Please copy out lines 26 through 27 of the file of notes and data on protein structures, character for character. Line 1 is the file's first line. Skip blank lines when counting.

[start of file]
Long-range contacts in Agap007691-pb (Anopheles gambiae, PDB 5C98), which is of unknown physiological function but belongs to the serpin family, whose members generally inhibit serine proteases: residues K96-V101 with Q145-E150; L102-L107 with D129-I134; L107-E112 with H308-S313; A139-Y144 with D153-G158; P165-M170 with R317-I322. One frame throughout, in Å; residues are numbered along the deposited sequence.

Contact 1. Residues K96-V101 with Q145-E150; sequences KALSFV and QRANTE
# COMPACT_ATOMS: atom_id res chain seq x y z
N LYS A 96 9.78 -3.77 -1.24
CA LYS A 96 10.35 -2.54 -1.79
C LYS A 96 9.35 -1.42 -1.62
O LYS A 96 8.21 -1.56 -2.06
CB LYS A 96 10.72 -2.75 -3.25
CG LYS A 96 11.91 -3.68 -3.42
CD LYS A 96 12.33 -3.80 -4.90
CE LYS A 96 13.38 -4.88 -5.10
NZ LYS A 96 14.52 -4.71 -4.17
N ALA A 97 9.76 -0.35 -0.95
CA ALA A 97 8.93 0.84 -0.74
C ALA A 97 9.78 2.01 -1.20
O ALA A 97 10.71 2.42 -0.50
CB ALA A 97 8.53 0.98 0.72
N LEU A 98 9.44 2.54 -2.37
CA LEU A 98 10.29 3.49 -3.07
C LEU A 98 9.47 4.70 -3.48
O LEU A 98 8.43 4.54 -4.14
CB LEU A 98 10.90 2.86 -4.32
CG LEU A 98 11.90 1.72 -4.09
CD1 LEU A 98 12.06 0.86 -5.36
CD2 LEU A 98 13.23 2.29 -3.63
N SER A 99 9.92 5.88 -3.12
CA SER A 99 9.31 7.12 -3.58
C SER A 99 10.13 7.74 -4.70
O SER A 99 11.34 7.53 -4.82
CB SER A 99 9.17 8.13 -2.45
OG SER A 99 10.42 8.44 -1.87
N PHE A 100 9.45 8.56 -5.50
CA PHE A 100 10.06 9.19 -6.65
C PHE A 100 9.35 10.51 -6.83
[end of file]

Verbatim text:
N SER A 99 9.92 5.88 -3.12
CA SER A 99 9.31 7.12 -3.58